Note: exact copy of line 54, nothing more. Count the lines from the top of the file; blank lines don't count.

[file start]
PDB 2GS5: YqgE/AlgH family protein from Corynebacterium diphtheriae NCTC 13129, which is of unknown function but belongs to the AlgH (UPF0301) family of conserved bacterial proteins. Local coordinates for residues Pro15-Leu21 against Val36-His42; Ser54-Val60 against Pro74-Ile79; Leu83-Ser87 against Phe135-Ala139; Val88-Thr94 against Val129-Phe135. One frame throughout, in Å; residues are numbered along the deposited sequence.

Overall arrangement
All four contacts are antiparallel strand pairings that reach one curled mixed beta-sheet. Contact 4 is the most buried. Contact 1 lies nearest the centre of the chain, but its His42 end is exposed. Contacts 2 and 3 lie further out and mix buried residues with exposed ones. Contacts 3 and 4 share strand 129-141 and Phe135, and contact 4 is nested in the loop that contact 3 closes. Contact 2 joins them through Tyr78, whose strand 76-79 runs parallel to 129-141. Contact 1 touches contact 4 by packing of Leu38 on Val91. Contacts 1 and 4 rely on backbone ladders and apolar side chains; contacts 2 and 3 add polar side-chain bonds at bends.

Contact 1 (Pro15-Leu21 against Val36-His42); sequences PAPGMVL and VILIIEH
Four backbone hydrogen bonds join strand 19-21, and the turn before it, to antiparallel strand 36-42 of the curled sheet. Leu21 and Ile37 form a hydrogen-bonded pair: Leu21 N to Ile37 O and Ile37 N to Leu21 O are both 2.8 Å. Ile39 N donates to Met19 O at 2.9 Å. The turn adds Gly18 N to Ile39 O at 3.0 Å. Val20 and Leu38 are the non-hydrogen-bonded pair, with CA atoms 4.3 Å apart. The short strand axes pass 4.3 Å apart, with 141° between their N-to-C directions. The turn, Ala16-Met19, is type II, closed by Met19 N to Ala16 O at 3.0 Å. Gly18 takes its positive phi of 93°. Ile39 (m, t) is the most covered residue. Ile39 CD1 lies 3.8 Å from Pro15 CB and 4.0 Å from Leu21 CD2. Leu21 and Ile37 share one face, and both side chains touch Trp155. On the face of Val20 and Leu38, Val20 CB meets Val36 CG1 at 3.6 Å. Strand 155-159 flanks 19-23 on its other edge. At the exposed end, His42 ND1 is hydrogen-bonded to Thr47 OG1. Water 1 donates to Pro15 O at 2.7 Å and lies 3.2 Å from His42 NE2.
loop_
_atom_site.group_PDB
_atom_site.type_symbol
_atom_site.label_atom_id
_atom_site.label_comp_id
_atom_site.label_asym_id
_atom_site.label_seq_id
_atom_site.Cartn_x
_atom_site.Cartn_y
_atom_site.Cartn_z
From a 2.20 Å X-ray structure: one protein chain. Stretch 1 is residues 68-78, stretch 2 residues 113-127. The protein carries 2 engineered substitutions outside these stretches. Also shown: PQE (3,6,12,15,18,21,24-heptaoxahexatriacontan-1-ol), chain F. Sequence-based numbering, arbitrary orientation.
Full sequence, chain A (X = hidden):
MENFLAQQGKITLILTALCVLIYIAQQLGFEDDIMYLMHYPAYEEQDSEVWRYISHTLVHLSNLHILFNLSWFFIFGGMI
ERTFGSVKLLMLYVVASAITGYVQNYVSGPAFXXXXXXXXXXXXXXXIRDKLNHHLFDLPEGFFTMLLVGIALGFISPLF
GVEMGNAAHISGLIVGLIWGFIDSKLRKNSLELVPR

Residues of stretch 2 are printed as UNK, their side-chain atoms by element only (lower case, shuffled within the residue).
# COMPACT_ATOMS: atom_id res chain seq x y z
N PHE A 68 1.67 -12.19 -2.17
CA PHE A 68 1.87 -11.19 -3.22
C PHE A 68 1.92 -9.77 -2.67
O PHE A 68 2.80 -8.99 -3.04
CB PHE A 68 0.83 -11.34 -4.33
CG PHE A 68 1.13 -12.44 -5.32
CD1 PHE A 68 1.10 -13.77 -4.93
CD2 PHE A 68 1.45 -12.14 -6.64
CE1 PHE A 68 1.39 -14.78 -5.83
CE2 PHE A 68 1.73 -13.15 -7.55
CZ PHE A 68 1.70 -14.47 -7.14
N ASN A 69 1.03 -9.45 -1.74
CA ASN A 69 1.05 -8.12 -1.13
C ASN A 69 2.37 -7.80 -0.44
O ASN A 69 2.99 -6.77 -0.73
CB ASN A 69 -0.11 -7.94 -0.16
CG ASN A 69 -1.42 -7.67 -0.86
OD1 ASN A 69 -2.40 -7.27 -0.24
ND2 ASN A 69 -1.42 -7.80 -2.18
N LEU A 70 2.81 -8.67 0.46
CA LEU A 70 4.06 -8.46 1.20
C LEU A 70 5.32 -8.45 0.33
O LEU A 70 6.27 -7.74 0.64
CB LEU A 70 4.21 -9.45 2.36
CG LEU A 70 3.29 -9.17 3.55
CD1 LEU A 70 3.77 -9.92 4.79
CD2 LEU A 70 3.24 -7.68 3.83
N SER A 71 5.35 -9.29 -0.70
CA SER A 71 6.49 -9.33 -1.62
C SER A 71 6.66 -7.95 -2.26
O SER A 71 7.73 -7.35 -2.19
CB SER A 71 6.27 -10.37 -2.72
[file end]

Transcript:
CB SER A 71 6.27 -10.37 -2.72